reminders were made to the representatives requesting them to remind them to return the
questionnaires. Out of this sample, 15 questionnaires were returned as non-answered. One
possible reason for not completing the questionnaires is the subject of research itself (taxation)
considered as difficult subject. Overall, 153 responses were received, giving a response rate of
76.5 percent. This shows that the response rate considered as fair. (Dillman, 2007) suggests
that the response rate for a personal delivery approach varies considerably from the lower of
28 percent to the highest of 50 percent.

48

Taxpayers tax compliance Behavior: Business profit taxpayers in Addis Ababa (2015)
Non-response bias

To test if there is any non-response bias on the samples, a t-test analysis performed comparing
the early responses to responses generated after follow-ups (Dillman, 1992). Therefore, in
order to decide whether the groups were significantly different from each other, the p-value
was examined. The result shows that the majority of the items have a p-value of more than
0.05, indicating that the groups are not significantly different. While the results provide an
indication that there is no problem of response bias among the early and late responses in the
Addis Ababa City business profit taxpayers sample, it is important to note that they do not
guarantee that the sample is free of non-response bias considering the low response rate
achieved.
Response representativeness
One method of establishing response representativeness is by comparing the respondent
profile with the entire population (McInnis, 2006). In this study, the responses were compared
based on turnover and taxpayers category. The majority of the respondents in the survey
responses are more than annual turnover of ETB 500,000. In terms of working sector,
however, the percentage of the survey responses is comparable to the total population. The
majority of them are domestic trade and service sector was represented. In sum, comparing
the survey responses with the total population on two criteria signifies no major differences.
Thus, it can conclude that the responses are representative of the total population (Addis
Ababa business profit taxpayers).

3.3.3.2 Descriptive Analysis and multiple regression models


To analyze the data both descriptive and inferential statistics were used. Descriptive statistics
adopted by the researcher includes measure of central tendency (i.e. mean, mode and median),
measure of variability or dispersion (i.e. standard deviation and variance). In additions to this,
the author adopted inferential statistics such as multiple regression models in order to test the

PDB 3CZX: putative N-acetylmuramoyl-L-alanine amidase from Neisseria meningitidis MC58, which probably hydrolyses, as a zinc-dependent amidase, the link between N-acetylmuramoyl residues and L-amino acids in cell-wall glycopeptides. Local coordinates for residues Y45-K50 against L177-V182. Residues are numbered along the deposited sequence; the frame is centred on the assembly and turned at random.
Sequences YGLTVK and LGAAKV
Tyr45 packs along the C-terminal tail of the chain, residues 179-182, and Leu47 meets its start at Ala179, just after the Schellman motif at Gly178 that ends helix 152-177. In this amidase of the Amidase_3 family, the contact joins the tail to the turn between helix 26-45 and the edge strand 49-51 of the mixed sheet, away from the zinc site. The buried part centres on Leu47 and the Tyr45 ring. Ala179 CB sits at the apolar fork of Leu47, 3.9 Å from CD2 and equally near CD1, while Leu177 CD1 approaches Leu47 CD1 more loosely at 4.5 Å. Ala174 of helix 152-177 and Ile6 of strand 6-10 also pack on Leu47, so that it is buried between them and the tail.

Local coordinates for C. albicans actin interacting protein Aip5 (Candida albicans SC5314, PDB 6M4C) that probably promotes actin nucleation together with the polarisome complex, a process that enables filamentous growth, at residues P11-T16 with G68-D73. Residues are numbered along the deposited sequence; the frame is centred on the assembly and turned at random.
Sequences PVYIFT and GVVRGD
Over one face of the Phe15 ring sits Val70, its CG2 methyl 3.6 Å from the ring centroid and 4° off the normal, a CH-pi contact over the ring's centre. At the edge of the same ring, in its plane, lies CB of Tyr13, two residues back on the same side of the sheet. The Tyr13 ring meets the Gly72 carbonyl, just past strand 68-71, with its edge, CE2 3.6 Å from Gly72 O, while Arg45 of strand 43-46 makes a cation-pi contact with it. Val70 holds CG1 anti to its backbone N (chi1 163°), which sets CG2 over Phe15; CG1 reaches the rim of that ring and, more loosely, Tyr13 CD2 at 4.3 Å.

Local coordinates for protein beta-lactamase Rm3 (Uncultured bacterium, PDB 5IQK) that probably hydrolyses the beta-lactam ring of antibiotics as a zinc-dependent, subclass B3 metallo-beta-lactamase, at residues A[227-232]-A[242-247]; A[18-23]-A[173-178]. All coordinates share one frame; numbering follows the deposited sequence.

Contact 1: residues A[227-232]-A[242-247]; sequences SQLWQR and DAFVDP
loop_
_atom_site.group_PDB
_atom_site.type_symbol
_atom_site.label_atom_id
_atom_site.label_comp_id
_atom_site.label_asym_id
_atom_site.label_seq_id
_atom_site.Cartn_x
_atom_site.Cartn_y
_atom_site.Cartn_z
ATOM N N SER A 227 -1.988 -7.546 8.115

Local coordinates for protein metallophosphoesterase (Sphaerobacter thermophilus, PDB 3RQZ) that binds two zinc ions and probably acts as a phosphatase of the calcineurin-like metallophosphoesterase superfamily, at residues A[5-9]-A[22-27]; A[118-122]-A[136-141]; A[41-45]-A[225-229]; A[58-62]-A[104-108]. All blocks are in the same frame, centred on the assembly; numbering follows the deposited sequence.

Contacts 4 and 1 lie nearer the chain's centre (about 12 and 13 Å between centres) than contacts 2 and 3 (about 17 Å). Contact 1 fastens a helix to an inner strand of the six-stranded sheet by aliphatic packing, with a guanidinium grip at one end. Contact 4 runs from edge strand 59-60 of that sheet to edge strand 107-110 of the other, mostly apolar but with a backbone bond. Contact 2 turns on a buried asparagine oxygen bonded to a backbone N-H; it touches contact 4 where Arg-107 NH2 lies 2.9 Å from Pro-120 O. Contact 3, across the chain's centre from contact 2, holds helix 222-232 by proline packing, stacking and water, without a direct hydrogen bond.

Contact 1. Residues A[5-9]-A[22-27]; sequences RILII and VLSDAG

correlation and variability between dependent (tax compliance) and independent variables (i.e.
knowledge, fairness, peer group influence, income level, detection & punishment and tax
payers confidence in government spending). Moreover, structure coefficients, F-tests and
49

Taxpayers tax compliance Behavior: Business profit taxpayers in Addis Ababa (2015)

analysis of variance (ANOVA) has also been used in order to examine the significant
difference between two or more means. In order to undertake the above data analysis the
researcher used Statistical Package for Social Science (SPSS) software.

3.3.3.3 Definition and Variable Measurement


In this study tax compliance behaviors have been measured by six hypothetical questions; and
the use of those hypothetical questions can increase reliability of results and minimizes
respondents dishonesty when answering the questionnaire (Troutman, 1993). The dependent
variable of the study is tax compliance behavior and which is affected by tax knowledge,
fairness in the tax system, peer group influence, income level, detection and punishments and
Confidence in government spending. Only those variables are selected by the author because
businesses are not affected by demographic factors such as age and gender. Therefore, based
on the selected factors the author had developed the following regression models:
The Model
Tax compliance behaviors of businesses have been measured by six factors: tax knowledge,
fairness in the tax system, peer group influence, income level, detection and punishments and
Confidence in government spending. For instance, peer group influence can be measured by
five statements: e.g. Positive peer attitude i.e. a belief that my neighbors are reporting and
paying tax honestly encourages me to report and pay the correct amount of taxes. (5 =
strongly agree, 1 = strongly disagree). The average score over the five items in each factor
will be taken as an index for tax compliance. Based on this score, taxpayers were categorized
into three levels of compliance: low, medium and high (adopted from Tadesse Getachew
Engida et.al 2014). Given the scaled ranking information of the dependent variable, regression
model have been applied. The regression result has the following form:
Yi*= 0 + X1iB1 + X2iB2 + .XKiBK +
Yi* = XiB +

50